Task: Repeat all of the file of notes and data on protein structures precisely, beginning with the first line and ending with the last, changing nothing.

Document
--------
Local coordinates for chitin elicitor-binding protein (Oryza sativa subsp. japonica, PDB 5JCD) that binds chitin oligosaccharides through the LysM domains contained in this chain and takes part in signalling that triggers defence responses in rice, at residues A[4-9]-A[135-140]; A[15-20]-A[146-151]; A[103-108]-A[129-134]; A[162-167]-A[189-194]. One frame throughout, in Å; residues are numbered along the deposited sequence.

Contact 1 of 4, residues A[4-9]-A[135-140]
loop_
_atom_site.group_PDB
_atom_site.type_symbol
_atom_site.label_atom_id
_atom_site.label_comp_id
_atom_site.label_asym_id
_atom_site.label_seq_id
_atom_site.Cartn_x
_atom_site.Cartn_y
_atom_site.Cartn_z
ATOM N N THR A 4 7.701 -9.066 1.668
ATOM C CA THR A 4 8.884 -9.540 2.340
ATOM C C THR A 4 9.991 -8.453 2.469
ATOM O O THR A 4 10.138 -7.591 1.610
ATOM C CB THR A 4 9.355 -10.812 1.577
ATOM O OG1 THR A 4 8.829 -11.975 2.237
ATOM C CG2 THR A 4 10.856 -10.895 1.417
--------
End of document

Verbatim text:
Local coordinates for chitin elicitor-binding protein (Oryza sativa subsp. japonica, PDB 5JCD) that binds chitin oligosaccharides through the LysM domains contained in this chain and takes part in signalling that triggers defence responses in rice, at residues A[4-9]-A[135-140]; A[15-20]-A[146-151]; A[103-108]-A[129-134]; A[162-167]-A[189-194]. One frame throughout, in Å; residues are numbered along the deposited sequence.

Contact 1 of 4, residues A[4-9]-A[135-140]
loop_
_atom_site.group_PDB
_atom_site.type_symbol
_atom_site.label_atom_id
_atom_site.label_comp_id
_atom_site.label_asym_id
_atom_site.label_seq_id
_atom_site.Cartn_x
_atom_site.Cartn_y
_atom_site.Cartn_z
ATOM N N THR A 4 7.701 -9.066 1.668
ATOM C CA THR A 4 8.884 -9.540 2.340
ATOM C C THR A 4 9.991 -8.453 2.469
ATOM O O THR A 4 10.138 -7.591 1.610
ATOM C CB THR A 4 9.355 -10.812 1.577
ATOM O OG1 THR A 4 8.829 -11.975 2.237
ATOM C CG2 THR A 4 10.856 -10.895 1.417